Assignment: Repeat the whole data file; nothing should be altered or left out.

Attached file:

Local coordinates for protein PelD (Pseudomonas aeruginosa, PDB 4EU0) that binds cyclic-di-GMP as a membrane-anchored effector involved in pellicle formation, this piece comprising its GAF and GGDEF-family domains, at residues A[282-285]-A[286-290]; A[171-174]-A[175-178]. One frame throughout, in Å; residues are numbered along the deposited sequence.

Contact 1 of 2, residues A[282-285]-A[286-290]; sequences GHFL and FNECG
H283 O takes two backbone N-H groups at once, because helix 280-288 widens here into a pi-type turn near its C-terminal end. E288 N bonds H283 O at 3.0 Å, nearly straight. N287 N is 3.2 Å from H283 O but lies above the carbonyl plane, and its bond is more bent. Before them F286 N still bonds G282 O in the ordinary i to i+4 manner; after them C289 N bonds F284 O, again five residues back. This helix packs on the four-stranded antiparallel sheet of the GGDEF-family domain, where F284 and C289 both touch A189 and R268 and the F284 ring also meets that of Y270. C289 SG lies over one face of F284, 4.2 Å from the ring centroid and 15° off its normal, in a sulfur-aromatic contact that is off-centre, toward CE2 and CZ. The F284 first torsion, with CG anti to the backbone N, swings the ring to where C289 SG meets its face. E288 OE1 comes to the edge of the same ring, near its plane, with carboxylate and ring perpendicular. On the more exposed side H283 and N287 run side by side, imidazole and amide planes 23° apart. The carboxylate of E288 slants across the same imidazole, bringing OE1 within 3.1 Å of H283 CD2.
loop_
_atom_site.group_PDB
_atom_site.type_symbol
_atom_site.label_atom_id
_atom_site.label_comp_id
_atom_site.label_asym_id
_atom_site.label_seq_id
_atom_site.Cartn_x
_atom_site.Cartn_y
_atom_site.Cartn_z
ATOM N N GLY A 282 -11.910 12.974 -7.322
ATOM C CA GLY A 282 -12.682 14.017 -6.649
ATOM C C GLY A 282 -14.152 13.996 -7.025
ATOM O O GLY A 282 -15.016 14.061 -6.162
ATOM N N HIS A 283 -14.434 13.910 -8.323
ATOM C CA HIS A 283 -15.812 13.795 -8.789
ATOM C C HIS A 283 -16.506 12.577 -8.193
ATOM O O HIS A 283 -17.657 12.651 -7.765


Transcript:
Local coordinates for protein PelD (Pseudomonas aeruginosa, PDB 4EU0) that binds cyclic-di-GMP as a membrane-anchored effector involved in pellicle formation, this piece comprising its GAF and GGDEF-family domains, at residues A[282-285]-A[286-290]; A[171-174]-A[175-178]. One frame throughout, in Å; residues are numbered along the deposited sequence.

Contact 1 of 2, residues A[282-285]-A[286-290]; sequences GHFL and FNECG
H283 O takes two backbone N-H groups at once, because helix 280-288 widens here into a pi-type turn near its C-terminal end. E288 N bonds H283 O at 3.0 Å, nearly straight. N287 N is 3.2 Å from H283 O but lies above the carbonyl plane, and its bond is more bent. Before them F286 N still bonds G282 O in the ordinary i to i+4 manner; after them C289 N bonds F284 O, again five residues back. This helix packs on the four-stranded antiparallel sheet of the GGDEF-family domain, where F284 and C289 both touch A189 and R268 and the F284 ring also meets that of Y270. C289 SG lies over one face of F284, 4.2 Å from the ring centroid and 15° off its normal, in a sulfur-aromatic contact that is off-centre, toward CE2 and CZ. The F284 first torsion, with CG anti to the backbone N, swings the ring to where C289 SG meets its face. E288 OE1 comes to the edge of the same ring, near its plane, with carboxylate and ring perpendicular. On the more exposed side H283 and N287 run side by side, imidazole and amide planes 23° apart. The carboxylate of E288 slants across the same imidazole, bringing OE1 within 3.1 Å of H283 CD2.
loop_
_atom_site.group_PDB
_atom_site.type_symbol
_atom_site.label_atom_id
_atom_site.label_comp_id
_atom_site.label_asym_id
_atom_site.label_seq_id
_atom_site.Cartn_x
_atom_site.Cartn_y
_atom_site.Cartn_z
ATOM N N GLY A 282 -11.910 12.974 -7.322
ATOM C CA GLY A 282 -12.682 14.017 -6.649
ATOM C C GLY A 282 -14.152 13.996 -7.025
ATOM O O GLY A 282 -15.016 14.061 -6.162
ATOM N N HIS A 283 -14.434 13.910 -8.323
ATOM C CA HIS A 283 -15.812 13.795 -8.789
ATOM C C HIS A 283 -16.506 12.577 -8.193
ATOM O O HIS A 283 -17.657 12.651 -7.765